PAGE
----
Level 6 English Students present at LJMU Teaching and Learning Conference

Level 6 English Students present at LJMU Teaching and Learning Conference

Since January four English students – Jess Baker, Alice Robinson, Katie Taylor and Jessica White – have been working on a Curriculum Enhancement Intern project around Liverpool Libraries with staff support from Val Stevenson and Glenda Norquay. They’ve been investigating student use of our own library, awareness of what the libraries around Liverpool offer, and what might help everyone make the most of the fabulous resources across the city. On 15 June they presented their work – with coolness, confidence and aplomb – at the conference. And afterwards enjoyed a well-earned class of wine... Their work on the project has revealed a number of things – not least the demand for more armchairs in our library!   It also showed that the best way of finding out what students think is to get students to ask them: an online survey and a number of lively focus groups across all levels produced some findings of real interest of staff in English and in Library...
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The English Team Go Mad (For Research) in North Wales

The English Team Go Mad (For Research) in North Wales

  At the end of May, with marking almost complete, staff in English refocused their attention on research at an Away Day event in Gladstone’s Library in Hawarden, North Wales. In the inspiring environment of this wonderful Victorian place, and blessed with brilliant sunshine, we discussed our postgraduate provision, our public engagement activities and funding for research. There was time too to share research ideas – and moderate our marking. Conversations, animated or quiet, took place in various corners of the library and its grounds. Colleagues found new connections in their research work, and took a rare opportunity just to talk about what they’d been reading. We even found time for a country ramble – which, when confronted with a series of stern signs, revealed that some of the English team are more inclined to risk-taking behaviour than others (you know who you are!) ...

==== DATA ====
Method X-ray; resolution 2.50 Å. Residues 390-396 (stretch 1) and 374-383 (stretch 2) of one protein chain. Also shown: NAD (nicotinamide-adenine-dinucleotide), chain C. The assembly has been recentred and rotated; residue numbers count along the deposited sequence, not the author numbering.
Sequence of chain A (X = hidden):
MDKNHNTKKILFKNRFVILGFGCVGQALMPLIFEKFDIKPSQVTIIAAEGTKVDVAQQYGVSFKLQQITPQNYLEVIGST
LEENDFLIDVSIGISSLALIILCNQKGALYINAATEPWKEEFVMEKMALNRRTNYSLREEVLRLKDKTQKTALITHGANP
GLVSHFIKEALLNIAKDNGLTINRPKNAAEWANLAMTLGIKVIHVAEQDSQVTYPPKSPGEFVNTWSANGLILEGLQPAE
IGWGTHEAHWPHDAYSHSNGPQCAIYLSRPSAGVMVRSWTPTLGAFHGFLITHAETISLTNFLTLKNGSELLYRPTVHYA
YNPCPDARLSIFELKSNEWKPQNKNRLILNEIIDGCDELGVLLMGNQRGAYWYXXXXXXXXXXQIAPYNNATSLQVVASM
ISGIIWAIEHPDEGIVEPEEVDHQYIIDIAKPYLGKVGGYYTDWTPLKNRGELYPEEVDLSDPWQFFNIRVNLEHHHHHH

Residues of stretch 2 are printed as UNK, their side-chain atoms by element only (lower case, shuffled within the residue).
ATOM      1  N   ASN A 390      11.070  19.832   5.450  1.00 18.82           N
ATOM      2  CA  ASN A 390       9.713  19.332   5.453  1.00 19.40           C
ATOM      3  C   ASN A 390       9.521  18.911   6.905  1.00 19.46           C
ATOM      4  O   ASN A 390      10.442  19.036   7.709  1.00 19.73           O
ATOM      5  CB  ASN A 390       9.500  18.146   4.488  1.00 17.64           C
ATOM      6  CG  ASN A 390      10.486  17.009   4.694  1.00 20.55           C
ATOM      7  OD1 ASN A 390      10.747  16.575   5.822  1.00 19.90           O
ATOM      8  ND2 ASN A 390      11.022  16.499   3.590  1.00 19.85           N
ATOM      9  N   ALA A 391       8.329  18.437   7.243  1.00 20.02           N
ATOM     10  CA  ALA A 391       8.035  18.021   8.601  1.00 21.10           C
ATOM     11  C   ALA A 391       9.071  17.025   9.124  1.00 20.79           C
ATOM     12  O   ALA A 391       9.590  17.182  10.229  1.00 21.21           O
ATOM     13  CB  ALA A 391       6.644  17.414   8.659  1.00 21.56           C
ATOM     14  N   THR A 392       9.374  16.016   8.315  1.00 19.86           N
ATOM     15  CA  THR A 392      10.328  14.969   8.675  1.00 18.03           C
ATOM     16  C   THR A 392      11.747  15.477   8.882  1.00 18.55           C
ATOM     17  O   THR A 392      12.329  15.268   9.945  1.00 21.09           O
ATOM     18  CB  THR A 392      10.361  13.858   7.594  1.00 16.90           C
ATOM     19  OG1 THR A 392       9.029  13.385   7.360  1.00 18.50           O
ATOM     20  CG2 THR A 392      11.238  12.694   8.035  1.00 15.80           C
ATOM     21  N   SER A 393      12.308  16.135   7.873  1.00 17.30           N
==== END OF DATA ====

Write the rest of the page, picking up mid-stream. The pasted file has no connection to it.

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Professor Glenda Norquay On Dangerous Women

Professor Glenda Norquay On Dangerous Women

While on a recent research fellowship at the Institute for Advanced Studies in the Humanities, University of Edinburgh, LJMU English Professor Glenda Norquay took part in the Dangerous Women Project. This initiative explores what it means to be ‘a dangerous women’. Each day, over the course of a year, a Dangerous Women Project post reflects on the various ways in which women might be understood as ‘dangerous’.  Contributions come from poets, playwrights, politicians, academics, artists, journalists and anyone who feels they can contribute to the theme. Glenda’s post, which went live on Thursday 8th September, is about the writer Annie S. Swan and the ways in which we might think about the ‘dangerous’ nature of her popular fiction:  ‘Annie S. Swan: making people cry’: click here to read it. You might want to follow the project on Twitter or read other posts from the project about writers, activists, scientists, politicians  - all kinds of women, from all over the world, doing interesting things!...
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Professor Glenda Norquay at the Scottish Poetry Society

Professor Glenda Norquay at the Scottish Poetry Society

This Thursday, 4th February 2016, LJMU English's Professor Glenda Norquay will be giving a talk on Scottish women's poetry at the Scottish Poetry Library in Edinburgh. Many of the strongest voices in Scottish poetry today are those of women, yet only 40 years ago, successful female poets were marginal figures. Glenda, who is currently taking up a prestigious Visiting Research Fellowship at the Institute for Advanced Studies in the Humanities at the University of Edinburgh, will discuss the emergence of women writers from the 1970s onwards. In the second part of the evening, poet Liz Lochhead shares her memories of the Scottish poetry scene in the 1970s, in conversation with Colin Waters. Tickets for the event 'From Renaissance to Referendum: Women's Voices in Modern Scottish Poetry', which are free, can be booked here. ...
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